With a stable backup ready, it’s relatively safe to apply the DictionaryStep and begin to test the new changes. It is not uncommon to discover changes must be made, and now it’s time to update the DictionaryStep, restore the database, and then proceed to apply the DictionaryStep again.
How to create a DictionaryStep is written in great detail in this article “Continuous Database”, and will not be covered here. Please see that article for more information.
With the typical CDD workflow described, it’s time to explain how a DictionaryStep is applied.
Apply Dictionary Steps
There are two ways a DictionaryStep is applied to a database:
- Use the DevNet Toolbox application.
- Use the generated code example in the CddConsole application
Using code, it only takes a few lines to apply the dictionary steps towards a database. The requirements are:
- Create a connection to the database.
- Create an instance of the DatabaseManagement class to read the current database model.
- Use the StepLocator, which uses reflection, to locate all classes that have the Dictionary attribute.
- Use DatabaseManagerment to apply the discovered dictionary steps.
An alternative means to apply dictionary steps is to use the DevNet Toolbox application. This functionality is located on the Dictionary Steps screen, which is displayed by when the Apply Changes button is clicked.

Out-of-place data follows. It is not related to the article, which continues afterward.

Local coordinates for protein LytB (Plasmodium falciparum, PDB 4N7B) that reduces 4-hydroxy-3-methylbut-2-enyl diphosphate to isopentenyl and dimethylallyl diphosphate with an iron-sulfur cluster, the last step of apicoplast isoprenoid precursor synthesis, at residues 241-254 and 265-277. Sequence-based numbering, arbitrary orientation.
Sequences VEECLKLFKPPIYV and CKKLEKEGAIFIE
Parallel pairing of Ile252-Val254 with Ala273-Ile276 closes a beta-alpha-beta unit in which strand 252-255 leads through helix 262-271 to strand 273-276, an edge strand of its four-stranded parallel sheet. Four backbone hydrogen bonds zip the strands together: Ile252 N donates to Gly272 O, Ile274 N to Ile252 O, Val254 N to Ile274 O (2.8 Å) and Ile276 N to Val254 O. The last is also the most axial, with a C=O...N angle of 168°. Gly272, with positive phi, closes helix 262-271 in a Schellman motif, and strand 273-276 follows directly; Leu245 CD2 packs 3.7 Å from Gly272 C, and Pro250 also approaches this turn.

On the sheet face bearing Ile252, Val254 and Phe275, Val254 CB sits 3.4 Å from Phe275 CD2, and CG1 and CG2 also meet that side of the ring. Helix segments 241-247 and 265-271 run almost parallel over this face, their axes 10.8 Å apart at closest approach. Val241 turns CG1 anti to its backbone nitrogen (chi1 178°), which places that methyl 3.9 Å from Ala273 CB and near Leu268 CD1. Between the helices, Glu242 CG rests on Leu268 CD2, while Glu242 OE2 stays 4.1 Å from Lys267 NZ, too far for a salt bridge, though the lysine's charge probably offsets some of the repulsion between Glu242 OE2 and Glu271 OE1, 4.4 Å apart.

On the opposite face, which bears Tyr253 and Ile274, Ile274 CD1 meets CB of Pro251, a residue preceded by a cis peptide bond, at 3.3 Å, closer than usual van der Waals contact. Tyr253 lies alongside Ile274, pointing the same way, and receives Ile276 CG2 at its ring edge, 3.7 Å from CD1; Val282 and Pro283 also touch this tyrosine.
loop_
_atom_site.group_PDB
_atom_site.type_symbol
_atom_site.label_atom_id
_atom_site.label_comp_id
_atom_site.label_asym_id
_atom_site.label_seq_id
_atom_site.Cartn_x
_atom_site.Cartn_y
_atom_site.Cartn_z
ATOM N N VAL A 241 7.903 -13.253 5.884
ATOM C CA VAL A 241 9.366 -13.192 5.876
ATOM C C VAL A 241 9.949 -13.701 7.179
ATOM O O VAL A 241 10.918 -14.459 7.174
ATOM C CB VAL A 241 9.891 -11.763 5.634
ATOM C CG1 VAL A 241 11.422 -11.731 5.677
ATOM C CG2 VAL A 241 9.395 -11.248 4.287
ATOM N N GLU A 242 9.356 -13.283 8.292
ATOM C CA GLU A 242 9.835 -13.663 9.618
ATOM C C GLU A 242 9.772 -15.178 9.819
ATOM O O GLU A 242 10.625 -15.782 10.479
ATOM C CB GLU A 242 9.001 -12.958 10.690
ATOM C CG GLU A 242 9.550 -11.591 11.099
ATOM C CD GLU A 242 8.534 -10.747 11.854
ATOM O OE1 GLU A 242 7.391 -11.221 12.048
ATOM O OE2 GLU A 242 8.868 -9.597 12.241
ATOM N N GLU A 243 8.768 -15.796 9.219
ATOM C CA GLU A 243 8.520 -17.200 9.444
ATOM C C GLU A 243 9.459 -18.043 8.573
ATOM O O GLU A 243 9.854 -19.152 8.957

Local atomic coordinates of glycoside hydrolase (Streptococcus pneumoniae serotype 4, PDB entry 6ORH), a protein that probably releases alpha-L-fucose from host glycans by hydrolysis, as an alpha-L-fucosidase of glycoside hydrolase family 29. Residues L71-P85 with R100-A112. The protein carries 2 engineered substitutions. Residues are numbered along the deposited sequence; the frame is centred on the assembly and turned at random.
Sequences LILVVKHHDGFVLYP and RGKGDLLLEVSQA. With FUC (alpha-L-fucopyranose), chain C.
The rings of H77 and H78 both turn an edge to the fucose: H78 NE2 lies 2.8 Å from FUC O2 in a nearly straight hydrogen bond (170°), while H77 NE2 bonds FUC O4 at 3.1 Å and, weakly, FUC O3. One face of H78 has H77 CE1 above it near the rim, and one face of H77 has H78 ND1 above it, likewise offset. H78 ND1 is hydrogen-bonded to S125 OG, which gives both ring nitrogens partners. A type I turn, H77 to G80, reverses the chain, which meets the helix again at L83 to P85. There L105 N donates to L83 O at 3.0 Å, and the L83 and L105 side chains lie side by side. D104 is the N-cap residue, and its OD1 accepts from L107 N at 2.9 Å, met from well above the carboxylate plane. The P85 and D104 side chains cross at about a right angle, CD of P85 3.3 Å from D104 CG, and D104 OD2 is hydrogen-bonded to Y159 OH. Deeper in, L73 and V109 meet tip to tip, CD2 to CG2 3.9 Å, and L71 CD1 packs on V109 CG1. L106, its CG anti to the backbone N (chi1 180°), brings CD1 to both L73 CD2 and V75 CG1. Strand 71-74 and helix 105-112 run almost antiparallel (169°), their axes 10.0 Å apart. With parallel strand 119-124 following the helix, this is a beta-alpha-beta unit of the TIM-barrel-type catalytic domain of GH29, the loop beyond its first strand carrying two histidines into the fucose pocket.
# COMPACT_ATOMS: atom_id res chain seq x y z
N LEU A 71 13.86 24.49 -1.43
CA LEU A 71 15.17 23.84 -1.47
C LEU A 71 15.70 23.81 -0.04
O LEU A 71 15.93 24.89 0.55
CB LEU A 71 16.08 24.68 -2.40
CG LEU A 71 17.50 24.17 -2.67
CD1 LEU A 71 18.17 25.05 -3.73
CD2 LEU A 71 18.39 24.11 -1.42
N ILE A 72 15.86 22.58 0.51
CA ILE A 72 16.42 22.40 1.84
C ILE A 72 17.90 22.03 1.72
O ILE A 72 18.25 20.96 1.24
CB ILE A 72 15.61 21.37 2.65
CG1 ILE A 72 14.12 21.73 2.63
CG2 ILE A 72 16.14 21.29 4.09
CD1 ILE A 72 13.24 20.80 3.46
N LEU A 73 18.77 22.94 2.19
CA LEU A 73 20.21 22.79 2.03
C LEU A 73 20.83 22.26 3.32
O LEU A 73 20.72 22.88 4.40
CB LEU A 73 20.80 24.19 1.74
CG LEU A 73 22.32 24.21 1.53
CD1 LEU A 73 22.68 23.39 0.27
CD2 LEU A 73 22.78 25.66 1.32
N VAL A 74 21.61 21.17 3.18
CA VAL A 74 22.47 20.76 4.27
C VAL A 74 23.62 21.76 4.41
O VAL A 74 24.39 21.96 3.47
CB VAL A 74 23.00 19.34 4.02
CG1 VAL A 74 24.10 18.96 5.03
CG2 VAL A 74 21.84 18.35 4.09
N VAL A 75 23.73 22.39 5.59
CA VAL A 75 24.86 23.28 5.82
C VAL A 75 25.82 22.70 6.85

When the dialog appears, select one of the two options for discovering dictionary steps:
- File: to scan one specific assembly.
- Folder: to scan a directory of assemblies.
Next, click the Scan for DictionarySteps button to discover all DictionarySteps and list them below. The list view will display the name, version and state of each Dictionary Steps, as well as whether it whether it has or has not been applied to the database.
Users can select dictionary steps that have not yet been applied to the database, and then click the Apply button to have them applied.
To be used as an aid for generating code and applying dictionary steps, the DevNet Toolbox is a GUI tool that rests on the shoulders of T4 templates. That’s where the true power lies. If you find yourself wishing to add things to the generated code, you have complete access to the files in the Templates directory, and can modify them as you wish.
This tool is not a supported SuperOffice product! This tool is made available only as a convenience for third-parties wishing to make their lives slightly easier generating code and applying DictionarySteps.
If you happen to witness any irregularities using this tool, please submit an email to email@example.com and we will try to assist as best we can.
This tool will likely end up as source code on our github repository so that you too can help make it even better!